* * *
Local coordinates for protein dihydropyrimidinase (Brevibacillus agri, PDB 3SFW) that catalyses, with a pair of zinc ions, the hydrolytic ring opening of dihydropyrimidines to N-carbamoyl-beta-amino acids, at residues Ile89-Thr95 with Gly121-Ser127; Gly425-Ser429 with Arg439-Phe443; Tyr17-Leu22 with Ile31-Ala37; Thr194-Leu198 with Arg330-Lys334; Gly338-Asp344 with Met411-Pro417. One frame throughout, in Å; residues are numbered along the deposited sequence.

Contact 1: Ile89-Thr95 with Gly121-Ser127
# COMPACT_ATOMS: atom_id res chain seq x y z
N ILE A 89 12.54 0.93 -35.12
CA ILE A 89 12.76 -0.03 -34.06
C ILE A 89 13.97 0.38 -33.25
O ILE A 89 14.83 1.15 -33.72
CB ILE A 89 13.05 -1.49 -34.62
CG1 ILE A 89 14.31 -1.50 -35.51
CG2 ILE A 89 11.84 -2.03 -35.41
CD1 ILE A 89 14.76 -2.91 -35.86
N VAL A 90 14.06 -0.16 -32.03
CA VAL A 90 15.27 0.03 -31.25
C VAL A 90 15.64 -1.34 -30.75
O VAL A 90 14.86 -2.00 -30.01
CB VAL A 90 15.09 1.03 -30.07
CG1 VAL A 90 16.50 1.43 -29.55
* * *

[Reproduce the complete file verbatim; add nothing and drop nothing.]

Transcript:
Local coordinates for protein dihydropyrimidinase (Brevibacillus agri, PDB 3SFW) that catalyses, with a pair of zinc ions, the hydrolytic ring opening of dihydropyrimidines to N-carbamoyl-beta-amino acids, at residues Ile89-Thr95 with Gly121-Ser127; Gly425-Ser429 with Arg439-Phe443; Tyr17-Leu22 with Ile31-Ala37; Thr194-Leu198 with Arg330-Lys334; Gly338-Asp344 with Met411-Pro417. One frame throughout, in Å; residues are numbered along the deposited sequence.

Contact 1: Ile89-Thr95 with Gly121-Ser127
# COMPACT_ATOMS: atom_id res chain seq x y z
N ILE A 89 12.54 0.93 -35.12
CA ILE A 89 12.76 -0.03 -34.06
C ILE A 89 13.97 0.38 -33.25
O ILE A 89 14.83 1.15 -33.72
CB ILE A 89 13.05 -1.49 -34.62
CG1 ILE A 89 14.31 -1.50 -35.51
CG2 ILE A 89 11.84 -2.03 -35.41
CD1 ILE A 89 14.76 -2.91 -35.86
N VAL A 90 14.06 -0.16 -32.03
CA VAL A 90 15.27 0.03 -31.25
C VAL A 90 15.64 -1.34 -30.75
O VAL A 90 14.86 -2.00 -30.01
CB VAL A 90 15.09 1.03 -30.07
CG1 VAL A 90 16.50 1.43 -29.55